'Treasure Island' on Syfy is hardly a treasure
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TV MOVIE "Treasure Island"
WHEN|WHERE Premieres Saturday 7-11 p.m. on Syfy
REASON TO WATCH Eddie Izzard tackles Long John Silver.
WHAT IT'S ABOUT Ahoy, ye mateys, it's Robert Louis Stevenson's classic tale of bloodthirsty pirates, buried gold and a boy's coming of age amid seafaring scoundrels. It's high-mast schooners, dockside taverns, tropical beaches and a map where X marks the spot.
Why it's Syfy -- that's another question, but never ye mind.
This "Treasure Island" is darkly colorful, that's the thing, and swift at the start, when the man with the tattooed face whacks his own gunshot leg off just three minutes in. That would be Eddie Izzard -- free-association comic, "Ocean's" movie actor, "The Riches" TV star -- who comes constitutionally equipped to convey the mixed motives of Silver, the one-legged ship's cook cum pirate captain cum mentor of youth.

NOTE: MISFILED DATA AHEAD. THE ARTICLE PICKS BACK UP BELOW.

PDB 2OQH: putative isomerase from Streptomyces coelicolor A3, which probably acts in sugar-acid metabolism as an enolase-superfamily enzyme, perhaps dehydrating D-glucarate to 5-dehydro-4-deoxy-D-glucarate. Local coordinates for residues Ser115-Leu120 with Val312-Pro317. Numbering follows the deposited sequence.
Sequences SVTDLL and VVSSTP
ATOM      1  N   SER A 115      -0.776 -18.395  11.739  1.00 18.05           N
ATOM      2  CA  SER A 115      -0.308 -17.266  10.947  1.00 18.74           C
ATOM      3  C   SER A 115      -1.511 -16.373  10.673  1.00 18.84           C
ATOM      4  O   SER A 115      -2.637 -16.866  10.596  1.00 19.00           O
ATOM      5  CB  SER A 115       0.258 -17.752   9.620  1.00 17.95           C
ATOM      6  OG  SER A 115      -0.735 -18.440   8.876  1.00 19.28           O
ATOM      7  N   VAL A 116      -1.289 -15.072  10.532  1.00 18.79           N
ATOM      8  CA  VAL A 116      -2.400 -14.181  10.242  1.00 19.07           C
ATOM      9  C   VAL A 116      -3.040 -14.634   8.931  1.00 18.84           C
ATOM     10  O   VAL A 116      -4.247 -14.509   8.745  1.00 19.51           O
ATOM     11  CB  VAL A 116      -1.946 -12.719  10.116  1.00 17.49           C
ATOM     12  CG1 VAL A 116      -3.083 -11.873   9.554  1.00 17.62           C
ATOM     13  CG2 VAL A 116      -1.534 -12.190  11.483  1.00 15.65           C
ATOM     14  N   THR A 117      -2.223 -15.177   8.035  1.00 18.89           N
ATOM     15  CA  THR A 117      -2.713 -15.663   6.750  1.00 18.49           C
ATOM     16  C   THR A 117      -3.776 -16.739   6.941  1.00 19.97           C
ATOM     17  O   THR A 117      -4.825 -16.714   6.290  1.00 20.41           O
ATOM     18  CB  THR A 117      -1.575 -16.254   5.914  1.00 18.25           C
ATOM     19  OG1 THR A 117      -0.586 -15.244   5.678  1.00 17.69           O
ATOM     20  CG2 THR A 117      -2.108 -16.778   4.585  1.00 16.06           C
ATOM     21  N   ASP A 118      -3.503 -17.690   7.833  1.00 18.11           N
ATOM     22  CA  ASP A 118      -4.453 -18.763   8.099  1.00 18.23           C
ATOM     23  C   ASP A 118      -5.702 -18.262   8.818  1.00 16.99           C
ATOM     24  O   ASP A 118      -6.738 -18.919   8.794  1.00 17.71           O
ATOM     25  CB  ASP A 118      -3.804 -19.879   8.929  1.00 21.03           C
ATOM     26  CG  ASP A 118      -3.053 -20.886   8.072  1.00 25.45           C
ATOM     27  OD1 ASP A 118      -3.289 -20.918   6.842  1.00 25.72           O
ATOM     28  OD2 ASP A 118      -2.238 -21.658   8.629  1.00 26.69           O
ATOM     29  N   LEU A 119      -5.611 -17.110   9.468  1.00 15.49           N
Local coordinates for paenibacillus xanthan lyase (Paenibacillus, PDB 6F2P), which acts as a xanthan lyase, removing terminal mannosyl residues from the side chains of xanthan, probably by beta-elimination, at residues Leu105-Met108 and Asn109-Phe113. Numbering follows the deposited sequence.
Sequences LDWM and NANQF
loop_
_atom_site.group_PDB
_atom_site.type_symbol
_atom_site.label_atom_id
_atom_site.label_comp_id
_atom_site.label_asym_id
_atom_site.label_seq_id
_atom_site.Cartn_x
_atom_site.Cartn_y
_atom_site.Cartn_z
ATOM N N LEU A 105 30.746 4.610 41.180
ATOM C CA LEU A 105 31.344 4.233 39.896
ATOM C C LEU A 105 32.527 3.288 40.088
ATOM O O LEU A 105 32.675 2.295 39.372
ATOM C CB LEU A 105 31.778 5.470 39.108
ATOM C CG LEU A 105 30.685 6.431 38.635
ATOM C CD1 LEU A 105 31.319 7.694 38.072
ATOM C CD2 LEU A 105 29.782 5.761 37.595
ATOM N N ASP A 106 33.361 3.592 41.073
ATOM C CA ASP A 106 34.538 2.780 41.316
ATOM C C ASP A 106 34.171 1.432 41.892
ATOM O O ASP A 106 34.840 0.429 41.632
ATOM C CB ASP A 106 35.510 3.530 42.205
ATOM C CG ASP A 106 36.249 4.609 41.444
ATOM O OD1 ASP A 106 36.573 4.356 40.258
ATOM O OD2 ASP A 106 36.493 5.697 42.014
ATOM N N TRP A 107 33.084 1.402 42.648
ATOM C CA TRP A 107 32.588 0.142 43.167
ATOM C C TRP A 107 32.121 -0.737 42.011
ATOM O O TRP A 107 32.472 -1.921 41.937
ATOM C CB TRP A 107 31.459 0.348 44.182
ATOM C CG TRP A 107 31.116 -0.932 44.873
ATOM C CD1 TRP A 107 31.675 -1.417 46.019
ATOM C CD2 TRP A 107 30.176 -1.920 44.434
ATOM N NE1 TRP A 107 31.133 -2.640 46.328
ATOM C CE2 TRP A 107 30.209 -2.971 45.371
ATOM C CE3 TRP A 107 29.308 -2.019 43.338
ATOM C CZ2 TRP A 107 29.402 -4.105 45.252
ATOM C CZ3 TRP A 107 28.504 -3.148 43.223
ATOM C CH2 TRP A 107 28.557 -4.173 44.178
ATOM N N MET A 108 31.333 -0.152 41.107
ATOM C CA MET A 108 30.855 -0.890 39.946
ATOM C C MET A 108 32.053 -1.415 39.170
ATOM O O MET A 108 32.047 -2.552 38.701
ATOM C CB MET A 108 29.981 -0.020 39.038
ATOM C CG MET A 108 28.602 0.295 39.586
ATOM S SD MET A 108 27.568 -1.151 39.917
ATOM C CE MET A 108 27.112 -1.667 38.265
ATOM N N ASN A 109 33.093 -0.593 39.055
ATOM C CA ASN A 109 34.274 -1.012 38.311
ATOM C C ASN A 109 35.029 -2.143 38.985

He's after that X map, and its track to the gold trove sneakily stolen from the men who originally took the treasure, which was then stolen by Donald Sutherland's cackling Captain Flint. Thus, Silver and his refreshingly polyglot 18th century mates go undercover to retrieve it, crewing the treasure-seeking new world voyage of map-finding teen Jim Hawkins (Toby Regbo) and the less than admirable adults to whom he turns.
MY SAY This down-and-dirty miniseries, now airing in one night, is as odd a duck as the parrot riding Izzard's shoulder. Writer Stewart Harcourt (TV's "Poirot") and Irish director Steve Barron (1998 miniseries "Merlin") hew mostly faithful to Stevenson's grimy tale, staging its bloody incidents on vivid locations in Ireland and Puerto Rico.
The tale's connective tissue, however, is all over the map, literally. So the pace lags, and even thrilling moments start to feel episodic. It's up to the actors to pull us through, and that they do, led by Izzard's dynamic command of a man for whom survival is the only rule. Syfy miniseries always seem to excel at sketching three-dimensional villains. This time, lad hero Regbo shines, too, palpably maturing as he finds his way through all those shades of gray.
BOTTOM LINE Hardly a treasure, but a lively island of adventure.